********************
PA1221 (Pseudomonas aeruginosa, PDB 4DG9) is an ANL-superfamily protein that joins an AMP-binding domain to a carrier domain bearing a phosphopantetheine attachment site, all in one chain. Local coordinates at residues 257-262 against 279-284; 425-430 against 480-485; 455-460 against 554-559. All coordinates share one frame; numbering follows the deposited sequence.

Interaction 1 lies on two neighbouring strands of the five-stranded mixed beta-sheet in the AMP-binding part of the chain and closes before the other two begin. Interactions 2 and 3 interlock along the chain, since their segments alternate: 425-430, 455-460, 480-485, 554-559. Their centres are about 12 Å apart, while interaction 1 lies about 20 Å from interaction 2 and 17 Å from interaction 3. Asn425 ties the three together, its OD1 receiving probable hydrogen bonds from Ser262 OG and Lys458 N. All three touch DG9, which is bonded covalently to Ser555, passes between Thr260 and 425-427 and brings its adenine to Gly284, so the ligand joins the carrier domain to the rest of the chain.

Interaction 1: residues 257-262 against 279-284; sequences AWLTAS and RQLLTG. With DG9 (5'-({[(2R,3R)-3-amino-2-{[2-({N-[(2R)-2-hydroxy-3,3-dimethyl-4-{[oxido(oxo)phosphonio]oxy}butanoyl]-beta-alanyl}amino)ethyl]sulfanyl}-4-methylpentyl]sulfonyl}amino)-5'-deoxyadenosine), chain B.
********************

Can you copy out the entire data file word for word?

PA1221 (Pseudomonas aeruginosa, PDB 4DG9) is an ANL-superfamily protein that joins an AMP-binding domain to a carrier domain bearing a phosphopantetheine attachment site, all in one chain. Local coordinates at residues 257-262 against 279-284; 425-430 against 480-485; 455-460 against 554-559. All coordinates share one frame; numbering follows the deposited sequence.

Interaction 1 lies on two neighbouring strands of the five-stranded mixed beta-sheet in the AMP-binding part of the chain and closes before the other two begin. Interactions 2 and 3 interlock along the chain, since their segments alternate: 425-430, 455-460, 480-485, 554-559. Their centres are about 12 Å apart, while interaction 1 lies about 20 Å from interaction 2 and 17 Å from interaction 3. Asn425 ties the three together, its OD1 receiving probable hydrogen bonds from Ser262 OG and Lys458 N. All three touch DG9, which is bonded covalently to Ser555, passes between Thr260 and 425-427 and brings its adenine to Gly284, so the ligand joins the carrier domain to the rest of the chain.

Interaction 1: residues 257-262 against 279-284; sequences AWLTAS and RQLLTG. With DG9 (5'-({[(2R,3R)-3-amino-2-{[2-({N-[(2R)-2-hydroxy-3,3-dimethyl-4-{[oxido(oxo)phosphonio]oxy}butanoyl]-beta-alanyl}amino)ethyl]sulfanyl}-4-methylpentyl]sulfonyl}amino)-5'-deoxyadenosine), chain B.